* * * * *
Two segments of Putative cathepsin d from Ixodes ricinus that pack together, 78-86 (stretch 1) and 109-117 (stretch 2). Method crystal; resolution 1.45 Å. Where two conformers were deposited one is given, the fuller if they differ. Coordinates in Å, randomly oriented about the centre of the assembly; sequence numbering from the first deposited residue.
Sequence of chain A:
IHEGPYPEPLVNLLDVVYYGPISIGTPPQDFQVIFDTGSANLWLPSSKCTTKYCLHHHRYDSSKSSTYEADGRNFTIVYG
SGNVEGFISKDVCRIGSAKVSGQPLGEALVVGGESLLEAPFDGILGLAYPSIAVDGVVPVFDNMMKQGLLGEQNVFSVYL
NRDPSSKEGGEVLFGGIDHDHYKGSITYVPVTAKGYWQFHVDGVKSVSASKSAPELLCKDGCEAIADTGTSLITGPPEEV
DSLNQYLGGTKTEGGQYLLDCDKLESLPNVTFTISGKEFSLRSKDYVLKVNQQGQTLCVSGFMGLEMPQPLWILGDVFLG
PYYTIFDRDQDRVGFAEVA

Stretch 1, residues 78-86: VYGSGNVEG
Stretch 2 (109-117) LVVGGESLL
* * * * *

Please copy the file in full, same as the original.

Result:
Two segments of Putative cathepsin d from Ixodes ricinus that pack together, 78-86 (stretch 1) and 109-117 (stretch 2). Method crystal; resolution 1.45 Å. Where two conformers were deposited one is given, the fuller if they differ. Coordinates in Å, randomly oriented about the centre of the assembly; sequence numbering from the first deposited residue.
Sequence of chain A:
IHEGPYPEPLVNLLDVVYYGPISIGTPPQDFQVIFDTGSANLWLPSSKCTTKYCLHHHRYDSSKSSTYEADGRNFTIVYG
SGNVEGFISKDVCRIGSAKVSGQPLGEALVVGGESLLEAPFDGILGLAYPSIAVDGVVPVFDNMMKQGLLGEQNVFSVYL
NRDPSSKEGGEVLFGGIDHDHYKGSITYVPVTAKGYWQFHVDGVKSVSASKSAPELLCKDGCEAIADTGTSLITGPPEEV
DSLNQYLGGTKTEGGQYLLDCDKLESLPNVTFTISGKEFSLRSKDYVLKVNQQGQTLCVSGFMGLEMPQPLWILGDVFLG
PYYTIFDRDQDRVGFAEVA

Stretch 1, residues 78-86: VYGSGNVEG
Stretch 2 (109-117) LVVGGESLL